On Oct. 1, the Yukon legislative assembly will be back in full swing. Six major bills are to be tabled this fall. (Crystal Schick/Yukon News file)

Parties lay out plans ahead of sitting

The premier’s priorities include reworking access to information law and creating a lobbyist registry

Six major bills are to be tabled at the legislative assembly this fall.

They are “very progressive, forward thinking pieces of legislation to modernize our government and bring us into the 21st century,” Premier Sandy Silver told the News during an exclusive pre-sitting interview on Sept. 27.

The House is back in session on Oct. 1.

To leaders from the opposition, though, it appears to be a moment of reflection on how the Liberals have served since coming into office.

“The housing crisis that existed in 2011 still exists today, maybe even more severe,” said NDP House Leader Kate White. “Mobile home owners still live in precarious housing situations. There is an incredible waitlist for Yukon housing. We have homeless seniors.”

Housing, she said, is at the top of the list for the NDP, noting that many changes on the file have yet to be implemented.

“It’s been two years since the last election and, to be perfectly honest, it’s hard to tell the difference between a Liberal government and Yukon Party government. We’re waiting to see what sort of vision they have,” White said.

Stacey Hassard, interim leader of the Yukon Party, said the Liberals are “still just as disorganized as they were on day one.”

Some of the core issues for his party include looking into the hunting permit system, how the Liberals are going to address waitlists for social and senior housing, “in all communities,” and carbon taxation, he said.

Two bills will deliver on election promises, Silver said. They include re-writing of the access to information act and implementing a lobbyist registry, the latter of which would be a first of any territory, he said.

The Liberals are moving to improve the amount and quality of information gathered through the access to information process, Silver said.

“That was a campaign commitment and we’re taking action on that,” he said. “During this process we’ve stayed focused to the access side outlined in this act, where individuals request their own personal information. It should be released to them directly,” noting that protection of privacy is key, too.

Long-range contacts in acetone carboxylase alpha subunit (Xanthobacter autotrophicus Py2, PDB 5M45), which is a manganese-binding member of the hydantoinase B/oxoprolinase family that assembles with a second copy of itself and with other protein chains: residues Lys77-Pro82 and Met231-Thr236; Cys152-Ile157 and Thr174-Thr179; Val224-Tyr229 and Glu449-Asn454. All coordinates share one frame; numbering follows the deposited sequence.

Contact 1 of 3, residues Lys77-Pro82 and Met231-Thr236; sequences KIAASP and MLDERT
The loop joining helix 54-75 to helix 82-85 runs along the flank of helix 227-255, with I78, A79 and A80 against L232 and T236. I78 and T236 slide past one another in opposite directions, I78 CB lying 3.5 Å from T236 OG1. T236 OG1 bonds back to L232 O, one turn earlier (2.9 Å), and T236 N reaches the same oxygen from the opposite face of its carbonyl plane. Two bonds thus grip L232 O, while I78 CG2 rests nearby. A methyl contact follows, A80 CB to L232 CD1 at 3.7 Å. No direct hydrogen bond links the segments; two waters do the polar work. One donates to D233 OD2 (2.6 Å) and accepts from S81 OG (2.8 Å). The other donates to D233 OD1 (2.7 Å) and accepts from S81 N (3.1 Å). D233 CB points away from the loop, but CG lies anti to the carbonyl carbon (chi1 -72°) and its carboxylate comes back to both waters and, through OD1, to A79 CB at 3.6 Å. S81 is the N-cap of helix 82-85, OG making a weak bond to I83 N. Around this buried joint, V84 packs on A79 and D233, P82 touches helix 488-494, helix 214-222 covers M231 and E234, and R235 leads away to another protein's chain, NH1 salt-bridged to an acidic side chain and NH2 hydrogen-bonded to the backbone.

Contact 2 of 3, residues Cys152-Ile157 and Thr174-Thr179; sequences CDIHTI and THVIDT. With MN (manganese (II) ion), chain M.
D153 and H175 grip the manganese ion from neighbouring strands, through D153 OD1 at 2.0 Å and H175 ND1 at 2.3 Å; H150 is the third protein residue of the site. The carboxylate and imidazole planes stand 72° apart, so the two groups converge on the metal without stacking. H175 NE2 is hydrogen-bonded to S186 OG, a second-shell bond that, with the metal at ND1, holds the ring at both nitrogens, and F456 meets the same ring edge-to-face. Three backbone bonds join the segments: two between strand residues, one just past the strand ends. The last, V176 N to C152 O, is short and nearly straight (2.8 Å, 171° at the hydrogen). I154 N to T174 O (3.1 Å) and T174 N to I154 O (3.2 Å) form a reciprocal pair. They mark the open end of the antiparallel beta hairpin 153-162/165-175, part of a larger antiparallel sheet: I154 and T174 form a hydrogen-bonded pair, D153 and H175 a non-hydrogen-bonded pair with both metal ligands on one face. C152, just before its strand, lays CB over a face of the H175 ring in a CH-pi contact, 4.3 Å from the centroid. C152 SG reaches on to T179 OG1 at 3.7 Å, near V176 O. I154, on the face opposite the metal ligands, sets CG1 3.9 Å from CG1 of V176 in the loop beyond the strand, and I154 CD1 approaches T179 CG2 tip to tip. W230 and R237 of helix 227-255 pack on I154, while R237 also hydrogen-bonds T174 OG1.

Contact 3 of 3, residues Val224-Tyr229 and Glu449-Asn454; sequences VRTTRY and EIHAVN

Creating a lobbyist registry falls in step with the Liberal’s pledge for more governmental transparency, Silver said.

“We did campaign on more open and more transparent government and we believe the public should know who’s meeting whom, when it comes to government. I think that this is part of that democratic process,” he said.

This development wouldn’t affect municipalities or First Nations governments, he said, but it can be made available to them on demand.

The registry would “create, for the first time, legislation for businesses and groups that are lobbying, not only ministers, but all MLAs, also public servants to register, if you’re going to lobbying any of those groups, under defined circumstances,” he said.

All provinces, except P.E.I., which is currently undergoing the process of creating a registry, Silver said, have implemented lobbyist registration.

Another talking point for MLAs this session will be amendments to the Societies Act

“We’re setting out clear rules for creation of societies and how societies are supposed to be governed and worked,” Silver said. “The intention of that act is to make requirements for societies less erroneous to them.”

The Coroners Act is slated for a potential update.

“We’re finally getting down to some real fundamental changes here and we hope that’s going to help with oversight, investigations, autopsies,” he said.

The work of the electoral boundaries commission will be introduced at legislative assembly by way of a bill, Silver said, and debates would, in part, entail discussions surrounding the creation of a 20th riding, as recommended by the commission.

The Equality of Spouses Statute Law Amendment Act will also be tabled.

With it, there could be amendments to “various acts to change gender specific language to language that is actually inclusive of all genders and sexual orientation,” Silver said, noting this will be the third time acts have been opened up to accommodate the LGBTQ community.

Currently, the Yukon’s economy is in healthy shape, he continued, adding that it has the lowest unemployment rate in Canada.

“There’s lots of investment in infrastructure. It’s a great time for our territory. I’m very proud of the work our team is doing and what they’ve accomplished. We’re making progress and moving the territory forward in a positive direction,” Silver said.

Contact Julien Gignac at julien.gignac@yukon-news.com

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